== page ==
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Volume 9, Number 25aJune 16, 2003

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The Top Headlines From AVweb's Expanded, Illustrated News Coverage At AVweb's NewsWire.

Well, FAA Administrator Marion Blakey may have no intention of privatizing air traffic control but she might want to check with the man who appointed her to the job. The Bush White House has put Congress on notice that an FAA Reauthorization bill passed by the House and the Senate last week will likely be vetoed by the president unless language prohibiting ATC privatization is scrapped. "If the final legislation includes provisions that would inappropriately prohibit the conversion of FAA facilities or functions from the federal government to the private sector, the President's senior advisors would recommend that he veto the bill," said a White House statement. All commercial airports have FAA towers but many smaller fields have private contractors handling aircraft. Transportation Secretary Norman Mineta told the Associated Press the government wants flexibility in administering those "contract towers." More...

The ATC provision was a single paragraph in sweeping legislation that, for the most part, have the alphabet groups cheering and taking credit for the good things they contain. In fact, the National Air Transportation Association (NATA) ignored the ATC issue and accentuated the positive. As AVweb told you a few weeks ago, when the wording was first proposed, there is relief for GA businesses hardest hit by 9/11 and the war in Iraq, more flexibility for charter operations, an appeals process for certificate suspension by the TSA, the recommendation that Ronald Reagan Washington National Airport be reopened to GA and a host of other provisions that are generally seen as positive developments for GA. NATA President James Coyne lauded legislators and staff "who have made this landmark legislation a reality." Of course, the White House has made it clear that it's not yet a reality. More...

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Temporary Flight Restrictions, though ever-changing, would appear to be a permanent fixture, so the FAA is (finally) doing something that might actually help pilots comply. Starting yesterday, the agency began posting its own sanctioned graphical depictions of TFRs on the FAA Web site. There have been some graphical TFRs on the FAA site for more than a year but they were for "special interest" NOTAMs, generally relating to presidential movements or national security. The new system should provide graphical TFRs of all flight restriction types but if you went there yesterday, you may have had a very hard time noticing any difference -- the new material will be loaded over a period of time and the first 90 days will be a test phase. Public responses will be used to modify presentation of the material. More...

It's not spelled out whether the president's hectic travel schedule will get the graphic treatment. A 30-nm TFR appears to have become the standard treatment wherever Air Force One touches down (aside from the one that encircles it while it's in the air) and as President Bush hits the campaign trail as many as three TFRs per day are being created. AOPA has added "Presidential Movement TFR" links to its home page to try and keep track of the wandering chief executive but pilots should always get the official word from flight services on any NOTAMs on their route before wheels up (and just hope the NOTAM doesn't arise after they do). Most groups agree 30 nm is excessive but they also seem to agree that it isn't going to change anytime soon. However, there is some pressure from the government to eliminate defense-related TFRs that blossomed after 9/11. More...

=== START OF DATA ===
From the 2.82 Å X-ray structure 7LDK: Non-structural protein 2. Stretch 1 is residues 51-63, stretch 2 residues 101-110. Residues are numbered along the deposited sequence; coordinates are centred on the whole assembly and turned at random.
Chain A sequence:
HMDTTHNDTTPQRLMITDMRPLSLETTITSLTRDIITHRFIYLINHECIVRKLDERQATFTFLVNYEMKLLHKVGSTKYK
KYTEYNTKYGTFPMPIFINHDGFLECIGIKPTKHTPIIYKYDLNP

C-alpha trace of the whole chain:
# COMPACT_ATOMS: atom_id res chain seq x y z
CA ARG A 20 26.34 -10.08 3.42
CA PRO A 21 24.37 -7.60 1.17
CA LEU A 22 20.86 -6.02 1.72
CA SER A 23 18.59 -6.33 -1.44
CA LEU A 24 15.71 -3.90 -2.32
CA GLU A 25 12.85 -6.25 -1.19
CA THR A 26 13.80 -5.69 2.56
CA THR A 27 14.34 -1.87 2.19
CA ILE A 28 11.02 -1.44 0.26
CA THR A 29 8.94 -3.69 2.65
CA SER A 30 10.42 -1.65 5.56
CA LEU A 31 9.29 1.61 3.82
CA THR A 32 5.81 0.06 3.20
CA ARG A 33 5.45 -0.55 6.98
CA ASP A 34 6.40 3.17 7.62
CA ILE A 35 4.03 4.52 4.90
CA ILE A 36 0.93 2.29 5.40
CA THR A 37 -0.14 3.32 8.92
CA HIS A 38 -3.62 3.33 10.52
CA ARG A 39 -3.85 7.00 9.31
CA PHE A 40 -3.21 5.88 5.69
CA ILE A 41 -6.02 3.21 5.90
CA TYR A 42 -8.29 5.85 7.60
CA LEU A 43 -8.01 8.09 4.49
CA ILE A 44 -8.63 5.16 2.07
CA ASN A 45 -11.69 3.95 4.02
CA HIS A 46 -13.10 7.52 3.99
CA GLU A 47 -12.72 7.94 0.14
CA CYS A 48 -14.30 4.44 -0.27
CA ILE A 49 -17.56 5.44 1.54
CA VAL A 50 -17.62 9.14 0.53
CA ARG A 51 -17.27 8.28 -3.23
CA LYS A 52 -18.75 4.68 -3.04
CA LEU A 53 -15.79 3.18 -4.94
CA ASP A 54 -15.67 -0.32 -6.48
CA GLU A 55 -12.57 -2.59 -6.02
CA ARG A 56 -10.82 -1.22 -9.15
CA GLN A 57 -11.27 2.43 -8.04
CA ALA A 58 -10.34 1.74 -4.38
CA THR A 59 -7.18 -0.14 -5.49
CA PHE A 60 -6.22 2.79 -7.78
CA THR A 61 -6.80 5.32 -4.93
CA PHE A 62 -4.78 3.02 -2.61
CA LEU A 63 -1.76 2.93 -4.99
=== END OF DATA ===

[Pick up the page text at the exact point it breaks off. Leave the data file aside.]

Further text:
In the meantime, while the world's security agencies have no idea about the location of a 727 gone missing three weeks ago in Africa, the mainstream media's apparent preoccupation with GA threats to nuclear facilities has EAA demanding that the government respond. On June 10, USA Today ran a story on the number of airports that are located near nuclear plants. EAA said the story dwelled on "what if" scenarios that did not cite any scientific evidence that airplanes, any airplanes, are a threat to nukes. EAA spokesman Doug Macnair said the various threat scenarios that gain mainstream publicity are effectively undermining the public's confidence in the safety of GA and that could doom the industry. EAA said it wants the TSA to "clear the air" on nuclear-plant safety and any other supposed hazards posed by GA. More...

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Embittered though many of us may be over the destruction of Meigs Field, some would concede it could yet be a fabulous park ... but a ping-pong emporium? According to a story in the Chicago Sun-Times, initial plans by the Chicago Park District are to fill the terminal building with ping-pong (more properly known as table tennis) tables and throw it open to the public in the next few days. According to the Sun-Times, in addition to ping-pong, the imaginative folks at the parks district came up with skateboarding, climbing walls, wildflowers, prairie grass trees and an observation deck. Meanwhile the fight to save Meigs grinds on and the Friends of Meigs (FOM) has asked the Park District to delay until the FOM can present a cake-and-eat-it proposal that retains the airport and provides for park use. More...